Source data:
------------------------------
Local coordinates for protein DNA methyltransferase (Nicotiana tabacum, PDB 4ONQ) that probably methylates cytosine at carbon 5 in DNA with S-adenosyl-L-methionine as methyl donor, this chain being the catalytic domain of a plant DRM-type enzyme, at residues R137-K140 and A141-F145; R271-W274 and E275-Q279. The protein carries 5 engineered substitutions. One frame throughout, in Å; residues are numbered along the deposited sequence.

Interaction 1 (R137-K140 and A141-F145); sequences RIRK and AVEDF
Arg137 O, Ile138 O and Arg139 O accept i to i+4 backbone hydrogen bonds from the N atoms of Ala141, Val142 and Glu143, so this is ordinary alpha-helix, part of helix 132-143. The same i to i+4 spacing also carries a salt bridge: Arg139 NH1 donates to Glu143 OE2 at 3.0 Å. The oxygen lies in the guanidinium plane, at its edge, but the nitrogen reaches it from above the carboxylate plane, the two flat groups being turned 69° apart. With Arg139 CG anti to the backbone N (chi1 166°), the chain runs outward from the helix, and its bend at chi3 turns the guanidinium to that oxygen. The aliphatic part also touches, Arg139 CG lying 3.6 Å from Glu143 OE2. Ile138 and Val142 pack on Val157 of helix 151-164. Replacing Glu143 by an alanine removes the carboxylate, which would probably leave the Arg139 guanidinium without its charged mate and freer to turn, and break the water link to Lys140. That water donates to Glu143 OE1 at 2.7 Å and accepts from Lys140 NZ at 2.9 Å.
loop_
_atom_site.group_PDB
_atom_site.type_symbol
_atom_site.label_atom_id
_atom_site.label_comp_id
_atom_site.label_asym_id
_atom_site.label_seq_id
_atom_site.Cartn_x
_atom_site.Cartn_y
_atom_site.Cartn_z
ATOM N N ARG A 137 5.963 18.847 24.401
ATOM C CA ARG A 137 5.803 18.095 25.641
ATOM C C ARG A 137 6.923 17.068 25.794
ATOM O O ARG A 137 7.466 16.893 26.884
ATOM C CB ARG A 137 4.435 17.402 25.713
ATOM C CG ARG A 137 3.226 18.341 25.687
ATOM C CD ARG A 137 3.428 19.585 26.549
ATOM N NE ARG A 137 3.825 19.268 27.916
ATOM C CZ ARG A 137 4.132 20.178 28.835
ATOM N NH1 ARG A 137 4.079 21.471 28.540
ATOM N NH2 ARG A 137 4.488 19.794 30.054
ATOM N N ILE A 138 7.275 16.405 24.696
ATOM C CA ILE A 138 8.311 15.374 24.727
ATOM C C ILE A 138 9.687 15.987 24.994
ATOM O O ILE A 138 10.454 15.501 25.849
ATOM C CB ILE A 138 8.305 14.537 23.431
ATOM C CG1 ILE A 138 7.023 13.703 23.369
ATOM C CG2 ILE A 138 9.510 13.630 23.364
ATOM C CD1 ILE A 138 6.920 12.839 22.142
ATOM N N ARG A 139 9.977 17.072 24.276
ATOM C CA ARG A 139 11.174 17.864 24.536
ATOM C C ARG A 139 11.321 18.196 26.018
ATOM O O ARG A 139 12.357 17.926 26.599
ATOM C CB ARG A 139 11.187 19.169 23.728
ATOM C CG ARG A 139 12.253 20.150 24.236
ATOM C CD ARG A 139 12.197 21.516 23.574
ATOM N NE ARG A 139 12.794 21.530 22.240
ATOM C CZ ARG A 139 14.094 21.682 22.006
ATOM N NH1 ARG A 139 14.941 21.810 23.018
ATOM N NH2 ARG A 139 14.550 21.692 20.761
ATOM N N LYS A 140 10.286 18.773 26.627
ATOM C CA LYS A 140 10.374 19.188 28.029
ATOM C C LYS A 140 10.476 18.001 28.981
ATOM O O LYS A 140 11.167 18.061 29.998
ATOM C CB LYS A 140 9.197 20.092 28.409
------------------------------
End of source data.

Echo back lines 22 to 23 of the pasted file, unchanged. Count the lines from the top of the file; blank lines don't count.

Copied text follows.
ATOM C CZ ARG A 137 4.132 20.178 28.835
ATOM N NH1 ARG A 137 4.079 21.471 28.540